Reviews of the graphic novel Cape Horn
The Most Interesting Comics of the Week
By Rich BarrettCape Horn comes from French writer Christian Perrissin and Italian artist Enea Riboldi, who bathes it in authenticity with beautiful, realistic artwork. His landscapes are lushly illustrated and the characters are distinct and real, giving this the feel of a Hugo Pratt or Milo Manara adventure comic. However, American comic readers should be warned that it's less a rollicking adventure and more of a pensive period drama. There is a very deliberate pace to the story but when big things happen it makes them all the more surprising.The Best Comics of 2014
By Seth T. HahneCape Horn is kind of like Manara's "Indian Summer" minus the probably misogynistic treatment of women by the artist and the rampantly cliched vision of preachers and Native Americans and their activities and predilections. The art is as luscious as Manara's, but it's got story and sense to propel it. There's nothing in Cape Horn to push the astute mature reader to reevaluate history or our place in it (the story functions mostly as grand adventure), but it's so well done that one almost can't help but marvel in admiration. A wholly lovely endeavor.The Native aspects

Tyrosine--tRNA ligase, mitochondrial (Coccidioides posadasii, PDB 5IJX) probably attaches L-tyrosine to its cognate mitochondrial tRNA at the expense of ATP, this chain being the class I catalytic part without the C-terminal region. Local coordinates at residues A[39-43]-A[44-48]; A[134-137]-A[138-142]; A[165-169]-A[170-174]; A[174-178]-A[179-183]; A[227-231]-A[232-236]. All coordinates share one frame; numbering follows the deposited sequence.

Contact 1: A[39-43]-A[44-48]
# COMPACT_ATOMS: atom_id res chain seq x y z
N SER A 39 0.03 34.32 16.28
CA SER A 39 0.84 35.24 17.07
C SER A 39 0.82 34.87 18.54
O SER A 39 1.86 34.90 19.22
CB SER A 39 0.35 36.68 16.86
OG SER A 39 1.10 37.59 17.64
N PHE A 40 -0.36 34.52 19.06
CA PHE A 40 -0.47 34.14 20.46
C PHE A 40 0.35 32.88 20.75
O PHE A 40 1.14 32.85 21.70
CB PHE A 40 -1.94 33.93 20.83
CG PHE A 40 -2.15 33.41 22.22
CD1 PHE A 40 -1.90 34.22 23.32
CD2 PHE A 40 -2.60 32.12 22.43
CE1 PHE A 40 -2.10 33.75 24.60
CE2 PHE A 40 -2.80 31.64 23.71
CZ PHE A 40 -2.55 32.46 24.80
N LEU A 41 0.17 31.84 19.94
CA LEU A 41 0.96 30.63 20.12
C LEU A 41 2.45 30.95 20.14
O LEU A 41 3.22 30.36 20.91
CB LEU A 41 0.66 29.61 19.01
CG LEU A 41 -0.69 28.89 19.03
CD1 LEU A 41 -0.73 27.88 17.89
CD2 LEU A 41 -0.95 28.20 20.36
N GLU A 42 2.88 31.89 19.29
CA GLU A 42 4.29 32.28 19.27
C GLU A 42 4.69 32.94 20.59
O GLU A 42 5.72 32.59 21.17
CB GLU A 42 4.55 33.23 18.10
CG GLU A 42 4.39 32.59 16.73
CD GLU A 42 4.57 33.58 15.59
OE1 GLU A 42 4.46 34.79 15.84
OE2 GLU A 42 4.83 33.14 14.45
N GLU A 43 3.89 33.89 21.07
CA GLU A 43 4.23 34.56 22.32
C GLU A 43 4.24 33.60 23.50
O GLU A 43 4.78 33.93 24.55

Review Time! With Cape Horn
By Greg BurgasCape Horn, like so much of fiction, is about power. When you introduce a colonial element to it, it becomes more about cultural power, as the frontier of Tierra del Fuego, like the frontier of the West in the United States and Canada or any frontier, really, is about the clash between “civilization” and “barbarism.” Just because Perrissin sets this in a place unfamiliar to most people doesn’t change the paradigm too much.
The natives in the area, mainly the Yamana, have a choice to make–accommodate the Europeans and try to learn their ways, or resist as fiercely as possible and get killed or die out.
And:Ultimately, Perrissin comes down on the same side as most liberal writers–that the natives would have been better off without the “benefits” of “civilization”–but that doesn’t mean he doesn’t try to show the kindness of people like Bridges, who really do believe they’re working to make the natives’ lives better.
Perrissin offers a macrocosmic version of the “civilizers” versus “savages” idiom, as well, and it puts Cape Horn on a more interesting level than just an adventure story. Without commenting on it too obviously, Perrissin shows the way frontiersmen become marginalized in their turn.
Some background on the Natives of Tierra del Fuego:
Tierra del Fuego Culture
It's surprising to learn that a "first contact" situation with Indians happened in the late 1800s. I'm used to first contacts happening in the 1600s and 1700s, with tribal independence eliminated by the late 1800s.
But here we have a sad drama unfolding a couple of centuries after it unfolded elsewhere. I guess that's how long it took to settle Tierra del Fuego.
Anyway, Cape Horn followed too many characters to be an unqualified success. Other than that, I agree with the above reviews. It's well worth checking out.
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